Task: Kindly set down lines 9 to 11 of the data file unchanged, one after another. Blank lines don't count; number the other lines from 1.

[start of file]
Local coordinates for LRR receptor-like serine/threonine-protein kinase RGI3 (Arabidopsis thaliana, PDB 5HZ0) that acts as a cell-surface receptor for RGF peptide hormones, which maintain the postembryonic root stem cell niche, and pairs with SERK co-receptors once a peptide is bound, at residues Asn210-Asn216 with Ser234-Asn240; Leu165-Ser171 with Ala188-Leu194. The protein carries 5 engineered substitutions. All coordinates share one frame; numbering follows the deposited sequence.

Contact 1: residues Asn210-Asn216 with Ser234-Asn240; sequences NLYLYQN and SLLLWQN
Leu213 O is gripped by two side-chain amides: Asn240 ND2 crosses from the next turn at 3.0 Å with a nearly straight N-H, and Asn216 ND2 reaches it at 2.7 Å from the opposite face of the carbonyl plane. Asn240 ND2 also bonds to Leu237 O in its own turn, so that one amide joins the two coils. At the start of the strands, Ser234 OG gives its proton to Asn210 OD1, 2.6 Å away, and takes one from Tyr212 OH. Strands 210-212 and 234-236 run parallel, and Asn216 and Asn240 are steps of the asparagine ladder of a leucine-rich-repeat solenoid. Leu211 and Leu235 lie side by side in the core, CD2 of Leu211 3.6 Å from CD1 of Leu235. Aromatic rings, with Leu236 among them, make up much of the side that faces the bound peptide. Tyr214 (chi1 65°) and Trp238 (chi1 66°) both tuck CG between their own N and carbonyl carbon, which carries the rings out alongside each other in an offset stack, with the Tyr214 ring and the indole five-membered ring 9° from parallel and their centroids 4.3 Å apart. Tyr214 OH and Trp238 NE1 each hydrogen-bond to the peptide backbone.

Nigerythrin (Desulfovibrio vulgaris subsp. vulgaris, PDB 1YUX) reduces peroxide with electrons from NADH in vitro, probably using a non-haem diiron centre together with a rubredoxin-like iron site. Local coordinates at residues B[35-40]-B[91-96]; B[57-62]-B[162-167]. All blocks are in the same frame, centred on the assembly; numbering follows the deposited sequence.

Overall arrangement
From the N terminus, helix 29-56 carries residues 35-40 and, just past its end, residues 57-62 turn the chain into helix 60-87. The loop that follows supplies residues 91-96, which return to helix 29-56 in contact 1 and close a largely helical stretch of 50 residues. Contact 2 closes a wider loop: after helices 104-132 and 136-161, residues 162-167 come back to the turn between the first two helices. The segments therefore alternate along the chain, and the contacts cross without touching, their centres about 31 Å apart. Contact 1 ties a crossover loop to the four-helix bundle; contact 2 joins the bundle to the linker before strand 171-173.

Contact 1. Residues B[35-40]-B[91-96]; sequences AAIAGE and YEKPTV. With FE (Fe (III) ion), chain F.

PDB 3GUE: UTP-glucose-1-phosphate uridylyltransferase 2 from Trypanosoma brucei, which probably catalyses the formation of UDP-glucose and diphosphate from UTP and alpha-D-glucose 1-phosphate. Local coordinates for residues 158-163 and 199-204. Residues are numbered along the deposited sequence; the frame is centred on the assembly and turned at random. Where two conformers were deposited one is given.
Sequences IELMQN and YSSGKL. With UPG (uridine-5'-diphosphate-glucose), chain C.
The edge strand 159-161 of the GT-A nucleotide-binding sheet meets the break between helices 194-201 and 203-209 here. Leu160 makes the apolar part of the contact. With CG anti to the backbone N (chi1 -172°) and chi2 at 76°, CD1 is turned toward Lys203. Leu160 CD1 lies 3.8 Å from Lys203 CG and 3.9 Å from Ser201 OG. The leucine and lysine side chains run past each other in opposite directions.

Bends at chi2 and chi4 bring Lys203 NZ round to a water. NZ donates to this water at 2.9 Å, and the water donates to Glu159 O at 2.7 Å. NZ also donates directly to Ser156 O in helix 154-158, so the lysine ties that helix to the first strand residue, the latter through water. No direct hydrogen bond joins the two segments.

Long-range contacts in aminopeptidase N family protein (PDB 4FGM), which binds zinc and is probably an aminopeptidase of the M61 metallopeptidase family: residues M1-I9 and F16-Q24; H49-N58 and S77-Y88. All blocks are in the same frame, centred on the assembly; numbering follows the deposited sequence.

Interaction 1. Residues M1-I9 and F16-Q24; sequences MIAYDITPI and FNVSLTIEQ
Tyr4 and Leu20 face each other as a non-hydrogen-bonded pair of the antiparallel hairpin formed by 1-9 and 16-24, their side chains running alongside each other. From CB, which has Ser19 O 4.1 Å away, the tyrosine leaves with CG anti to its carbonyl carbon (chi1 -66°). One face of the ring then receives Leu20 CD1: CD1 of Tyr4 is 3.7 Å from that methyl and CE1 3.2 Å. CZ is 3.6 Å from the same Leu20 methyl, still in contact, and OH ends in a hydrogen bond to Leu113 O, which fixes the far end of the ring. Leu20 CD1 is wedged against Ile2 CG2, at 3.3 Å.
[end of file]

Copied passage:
Sequences IELMQN and YSSGKL. With UPG (uridine-5'-diphosphate-glucose), chain C.
The edge strand 159-161 of the GT-A nucleotide-binding sheet meets the break between helices 194-201 and 203-209 here. Leu160 makes the apolar part of the contact. With CG anti to the backbone N (chi1 -172°) and chi2 at 76°, CD1 is turned toward Lys203. Leu160 CD1 lies 3.8 Å from Lys203 CG and 3.9 Å from Ser201 OG. The leucine and lysine side chains run past each other in opposite directions.

Bends at chi2 and chi4 bring Lys203 NZ round to a water. NZ donates to this water at 2.9 Å, and the water donates to Glu159 O at 2.7 Å. NZ also donates directly to Ser156 O in helix 154-158, so the lysine ties that helix to the first strand residue, the latter through water. No direct hydrogen bond joins the two segments.